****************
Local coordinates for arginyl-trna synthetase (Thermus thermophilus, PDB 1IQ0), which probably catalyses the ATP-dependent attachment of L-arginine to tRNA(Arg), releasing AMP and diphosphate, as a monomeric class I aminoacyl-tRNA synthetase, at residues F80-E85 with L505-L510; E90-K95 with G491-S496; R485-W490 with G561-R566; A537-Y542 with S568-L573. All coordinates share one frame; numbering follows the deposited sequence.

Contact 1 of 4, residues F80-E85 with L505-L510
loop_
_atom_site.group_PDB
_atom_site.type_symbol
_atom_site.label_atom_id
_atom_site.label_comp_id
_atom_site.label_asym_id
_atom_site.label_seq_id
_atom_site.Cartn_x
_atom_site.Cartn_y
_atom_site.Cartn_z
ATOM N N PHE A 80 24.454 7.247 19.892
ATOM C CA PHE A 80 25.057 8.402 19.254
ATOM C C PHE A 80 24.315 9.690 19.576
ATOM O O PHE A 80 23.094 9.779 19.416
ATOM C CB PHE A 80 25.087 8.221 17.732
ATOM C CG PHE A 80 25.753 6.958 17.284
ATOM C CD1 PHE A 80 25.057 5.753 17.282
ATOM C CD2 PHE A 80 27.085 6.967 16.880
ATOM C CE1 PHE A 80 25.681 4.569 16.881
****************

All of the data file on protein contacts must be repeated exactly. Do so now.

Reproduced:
Local coordinates for arginyl-trna synthetase (Thermus thermophilus, PDB 1IQ0), which probably catalyses the ATP-dependent attachment of L-arginine to tRNA(Arg), releasing AMP and diphosphate, as a monomeric class I aminoacyl-tRNA synthetase, at residues F80-E85 with L505-L510; E90-K95 with G491-S496; R485-W490 with G561-R566; A537-Y542 with S568-L573. All coordinates share one frame; numbering follows the deposited sequence.

Contact 1 of 4, residues F80-E85 with L505-L510
loop_
_atom_site.group_PDB
_atom_site.type_symbol
_atom_site.label_atom_id
_atom_site.label_comp_id
_atom_site.label_asym_id
_atom_site.label_seq_id
_atom_site.Cartn_x
_atom_site.Cartn_y
_atom_site.Cartn_z
ATOM N N PHE A 80 24.454 7.247 19.892
ATOM C CA PHE A 80 25.057 8.402 19.254
ATOM C C PHE A 80 24.315 9.690 19.576
ATOM O O PHE A 80 23.094 9.779 19.416
ATOM C CB PHE A 80 25.087 8.221 17.732
ATOM C CG PHE A 80 25.753 6.958 17.284
ATOM C CD1 PHE A 80 25.057 5.753 17.282
ATOM C CD2 PHE A 80 27.085 6.967 16.880
ATOM C CE1 PHE A 80 25.681 4.569 16.881